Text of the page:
By Geoff Spiteri, BNY Mellon Investment Management EMEA
Between 2006 and 2012, Japan had no less than seven prime ministers; more than one a year. November’s landslide election of Shinzo Abe for a record-breaking third term signals a decisive end to an era of political instability and bodes well for a reinvigorated economy, says Miyuki Kashima, head of BNY Mellon’s Japanese Equity Investment Division.
As political rebirths go, that of Japanese Prime Minister Shinzo Abe is as good as it gets. First elected in 2006 but forced to step down just over a year later for health reasons, his return to power in 2012 marked the first time a Japanese former prime minister had served a second term since 1948. With November’s landslide election victory, in which the governing LDP maintained its two-thirds “supermajority” in the 465-member lower house, Abe is now on course to become one of the longest-serving prime minister in Japanese history.
Thanks in part to this decisive election result, things are looking up for Japanese investors. Immediately after Abe’s most recent victory, the Nikkei 225 hit a 21-year high, building on a run that saw Japanese equities comfortably outperform European and US stock markets since the start of September.
On the macroeconomic front, too, the picture looks rosy. Corporate profits and business sentiment are up. GDP has risen for seven quarters in a row, its longest spell of interrupted growth for 16 years. Nominal GDP was almost 11% higher in the third quarter of 2017 than it was five years earlier. 1 For Miyuki Kashima, head of BNY Mellon’s Japanese equity investment division, this spurt of growth is a major milestone. For the first time since 1997, nominal GDP is now above ¥533 trillion, meaning the economy has finally recovered the ground lost over two long decades of decline.
“If you step back and look at what the government promised on the economy and what it has actually achieved since it launched fiscal and monetary stimulus in 2013, it’s pretty impressive,” she says. “We think it points the way to a positive outlook for investors.”
That’s not to say more can’t be done, however. The government’s nominal GDP target of ¥600 trillion, for example, is still some way off, and consumption remains lacklustre, particularly in areas, such as housing spending and non-residential investment.
Likewise, Japan’s demographic trend of a rapidly ageing population continues to present a challenge. Here, says Kashima, there is a need to continue to invest in automation and in machines that can do some of the more mundane manufacturing roles.
The government’s 2% inflation target also remains elusive despite pressure being brought to bear by the government on Japanese blue-chip companies to raise wages. For the year to September, consumer prices (excluding fresh food) rose just 0.7%. But Kashima argues those looking for higher inflation should be careful what they wish for. “While no one wants a return to falling prices, I’m not convinced 2% inflation would be broadly welcomed either. If it did hit that rate, you could expect to see a lot of criticism from pensioners and similarly affected groups. Consumers are so acclimatised to static or falling prices: they might struggle with genuine change.”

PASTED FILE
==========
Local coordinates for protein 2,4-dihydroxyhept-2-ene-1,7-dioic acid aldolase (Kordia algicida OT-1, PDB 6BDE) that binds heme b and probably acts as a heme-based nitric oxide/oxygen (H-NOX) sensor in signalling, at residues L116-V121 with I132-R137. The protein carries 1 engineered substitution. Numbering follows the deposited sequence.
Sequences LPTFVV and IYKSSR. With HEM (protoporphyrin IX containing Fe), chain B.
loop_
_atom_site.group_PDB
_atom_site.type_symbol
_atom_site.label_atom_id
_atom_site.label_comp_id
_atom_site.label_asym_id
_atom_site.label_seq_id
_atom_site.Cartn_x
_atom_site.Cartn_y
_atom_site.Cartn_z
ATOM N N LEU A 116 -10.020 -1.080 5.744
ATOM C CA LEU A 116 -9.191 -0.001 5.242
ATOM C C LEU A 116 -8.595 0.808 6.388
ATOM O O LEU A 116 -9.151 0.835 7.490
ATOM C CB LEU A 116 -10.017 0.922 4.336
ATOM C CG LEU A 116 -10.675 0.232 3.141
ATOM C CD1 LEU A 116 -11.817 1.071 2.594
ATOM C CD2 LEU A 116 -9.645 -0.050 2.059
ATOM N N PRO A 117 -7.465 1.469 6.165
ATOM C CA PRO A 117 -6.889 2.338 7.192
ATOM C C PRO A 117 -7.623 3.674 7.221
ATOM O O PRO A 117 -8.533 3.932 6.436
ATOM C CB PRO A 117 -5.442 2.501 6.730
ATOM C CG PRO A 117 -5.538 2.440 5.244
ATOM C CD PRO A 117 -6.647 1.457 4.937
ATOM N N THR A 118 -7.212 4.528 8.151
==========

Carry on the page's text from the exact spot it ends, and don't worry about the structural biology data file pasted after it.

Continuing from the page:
For now, the decisive nature of the election result suggests continuity in the make-up of the government, says Kashima. “Quite often an election in Japan is followed by wholesale changes to the roster of ministers and their portfolios but this doesn’t look likely this time. Crucially, we expect ‘Abenomics’ 2 to continue.”
The election result also makes it more likely some of Abe’s long-cherished legislative programmes will be approved. Chief of these is a change to the Japanese constitution allowing the Self-Defence Force to take a more active role – an important consideration given rising tensions with North Korea. Elsewhere, Abe has promised to increase the national sales tax from 8% to 10% in late 2019. This is also seen as an important move if Japan is to meet rising social security costs and to begin to pay back its public debt, which is now more than double the size of its economy.
Just as significant is Abe’s pledge to use some of the funds raised from the sales tax hike to increase provision of pre-school education. In theory, this could boost the female participation rate in the Japanese economy, a crucial factor in light of the ageing population.
For now, though, Kashima highlights at least one unexpected consequence of the LDP’s election victory. “Given Japan’s recent history of rotating prime ministers, it’s ironic that Abe has gone from being a less-than-one-term prime minister to now becoming a symbol of the status quo and has been subject to some criticism on that front. It’s almost as if people were so used to seeing their leaders come and go that having one prime minister stick around for even just a few years provokes concern. That’s all very well, but I can’t think of a single economy that’s performed well with a ‘musical chairs’ type of leadership.”
1 The Economist: ‘The slow-grilled economy’, 18 November 2017
2 Abenomics is the name given to the programme of fiscal and monetary stimulus to keep Japan on a growth path that’s been in place since 2013.
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